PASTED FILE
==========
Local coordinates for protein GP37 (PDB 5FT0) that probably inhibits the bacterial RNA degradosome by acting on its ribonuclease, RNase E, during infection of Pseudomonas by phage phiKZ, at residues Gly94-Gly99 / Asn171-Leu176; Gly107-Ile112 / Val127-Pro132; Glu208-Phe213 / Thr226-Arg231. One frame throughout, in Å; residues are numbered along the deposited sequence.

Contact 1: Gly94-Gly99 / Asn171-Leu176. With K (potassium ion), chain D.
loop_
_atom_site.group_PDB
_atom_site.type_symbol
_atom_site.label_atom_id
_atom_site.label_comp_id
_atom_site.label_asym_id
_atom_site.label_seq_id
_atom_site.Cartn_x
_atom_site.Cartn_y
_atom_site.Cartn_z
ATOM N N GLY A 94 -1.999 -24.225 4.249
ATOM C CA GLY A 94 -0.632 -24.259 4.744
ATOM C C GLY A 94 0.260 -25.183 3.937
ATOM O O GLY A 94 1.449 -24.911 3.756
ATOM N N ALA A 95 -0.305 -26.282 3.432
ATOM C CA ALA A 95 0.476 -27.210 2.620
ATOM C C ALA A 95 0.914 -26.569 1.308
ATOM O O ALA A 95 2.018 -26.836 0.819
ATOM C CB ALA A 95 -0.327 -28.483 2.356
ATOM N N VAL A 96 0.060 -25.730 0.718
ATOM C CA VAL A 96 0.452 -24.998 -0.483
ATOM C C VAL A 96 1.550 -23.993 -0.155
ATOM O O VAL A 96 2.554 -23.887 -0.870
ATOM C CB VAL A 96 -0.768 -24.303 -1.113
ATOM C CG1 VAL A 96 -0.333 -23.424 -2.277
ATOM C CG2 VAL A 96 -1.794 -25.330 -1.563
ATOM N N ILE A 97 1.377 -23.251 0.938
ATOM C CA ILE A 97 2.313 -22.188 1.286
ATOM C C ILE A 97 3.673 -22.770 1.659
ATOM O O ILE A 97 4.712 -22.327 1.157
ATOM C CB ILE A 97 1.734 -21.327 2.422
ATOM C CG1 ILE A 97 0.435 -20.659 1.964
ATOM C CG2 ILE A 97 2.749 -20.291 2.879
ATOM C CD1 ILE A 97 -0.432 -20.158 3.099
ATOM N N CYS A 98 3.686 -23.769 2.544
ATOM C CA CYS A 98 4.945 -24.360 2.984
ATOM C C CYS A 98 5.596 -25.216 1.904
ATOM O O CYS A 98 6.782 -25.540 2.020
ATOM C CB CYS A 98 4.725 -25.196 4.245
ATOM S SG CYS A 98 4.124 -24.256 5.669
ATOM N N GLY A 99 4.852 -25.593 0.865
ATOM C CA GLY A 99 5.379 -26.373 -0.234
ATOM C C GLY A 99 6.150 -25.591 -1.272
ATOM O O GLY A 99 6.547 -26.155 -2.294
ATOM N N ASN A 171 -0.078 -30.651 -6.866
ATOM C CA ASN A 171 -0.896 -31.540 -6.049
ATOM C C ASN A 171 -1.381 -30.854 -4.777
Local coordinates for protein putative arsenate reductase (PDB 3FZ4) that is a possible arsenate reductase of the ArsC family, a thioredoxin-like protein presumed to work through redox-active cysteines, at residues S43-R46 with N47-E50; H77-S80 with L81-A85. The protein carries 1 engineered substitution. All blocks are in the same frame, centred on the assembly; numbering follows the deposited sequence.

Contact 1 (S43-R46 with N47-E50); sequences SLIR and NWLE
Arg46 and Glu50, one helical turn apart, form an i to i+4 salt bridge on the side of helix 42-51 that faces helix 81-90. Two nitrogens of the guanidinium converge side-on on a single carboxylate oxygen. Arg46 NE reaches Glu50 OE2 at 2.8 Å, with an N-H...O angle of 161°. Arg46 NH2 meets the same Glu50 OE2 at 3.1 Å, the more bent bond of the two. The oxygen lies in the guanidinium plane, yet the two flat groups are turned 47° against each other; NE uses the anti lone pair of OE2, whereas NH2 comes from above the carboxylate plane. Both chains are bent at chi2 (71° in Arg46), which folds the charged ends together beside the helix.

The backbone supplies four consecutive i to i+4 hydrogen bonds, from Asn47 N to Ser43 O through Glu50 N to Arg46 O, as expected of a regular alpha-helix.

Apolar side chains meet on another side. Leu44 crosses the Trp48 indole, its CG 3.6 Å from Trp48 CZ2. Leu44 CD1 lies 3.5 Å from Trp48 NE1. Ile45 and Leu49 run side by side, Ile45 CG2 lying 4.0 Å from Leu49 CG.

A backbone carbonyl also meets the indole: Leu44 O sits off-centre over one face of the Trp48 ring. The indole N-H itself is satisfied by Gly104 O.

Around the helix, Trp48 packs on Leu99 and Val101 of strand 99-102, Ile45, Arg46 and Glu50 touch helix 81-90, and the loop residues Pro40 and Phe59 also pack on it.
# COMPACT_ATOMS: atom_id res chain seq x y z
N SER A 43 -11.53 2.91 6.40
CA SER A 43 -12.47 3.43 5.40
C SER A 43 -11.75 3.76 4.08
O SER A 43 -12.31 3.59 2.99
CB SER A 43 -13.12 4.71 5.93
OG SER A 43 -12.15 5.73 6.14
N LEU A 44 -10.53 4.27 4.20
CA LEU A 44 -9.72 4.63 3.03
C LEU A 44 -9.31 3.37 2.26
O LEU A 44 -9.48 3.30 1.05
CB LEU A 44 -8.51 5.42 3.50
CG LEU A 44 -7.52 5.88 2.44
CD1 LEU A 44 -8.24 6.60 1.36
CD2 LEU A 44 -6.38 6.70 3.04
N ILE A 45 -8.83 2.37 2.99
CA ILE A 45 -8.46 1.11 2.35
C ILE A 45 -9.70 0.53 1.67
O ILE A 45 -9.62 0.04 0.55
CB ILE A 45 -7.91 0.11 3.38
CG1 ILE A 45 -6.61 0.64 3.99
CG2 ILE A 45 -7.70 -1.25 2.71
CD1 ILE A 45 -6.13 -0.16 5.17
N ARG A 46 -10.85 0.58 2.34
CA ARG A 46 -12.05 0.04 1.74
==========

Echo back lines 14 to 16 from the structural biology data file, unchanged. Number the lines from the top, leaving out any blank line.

ATOM C CA GLY A 94 -0.632 -24.259 4.744
ATOM C C GLY A 94 0.260 -25.183 3.937
ATOM O O GLY A 94 1.449 -24.911 3.756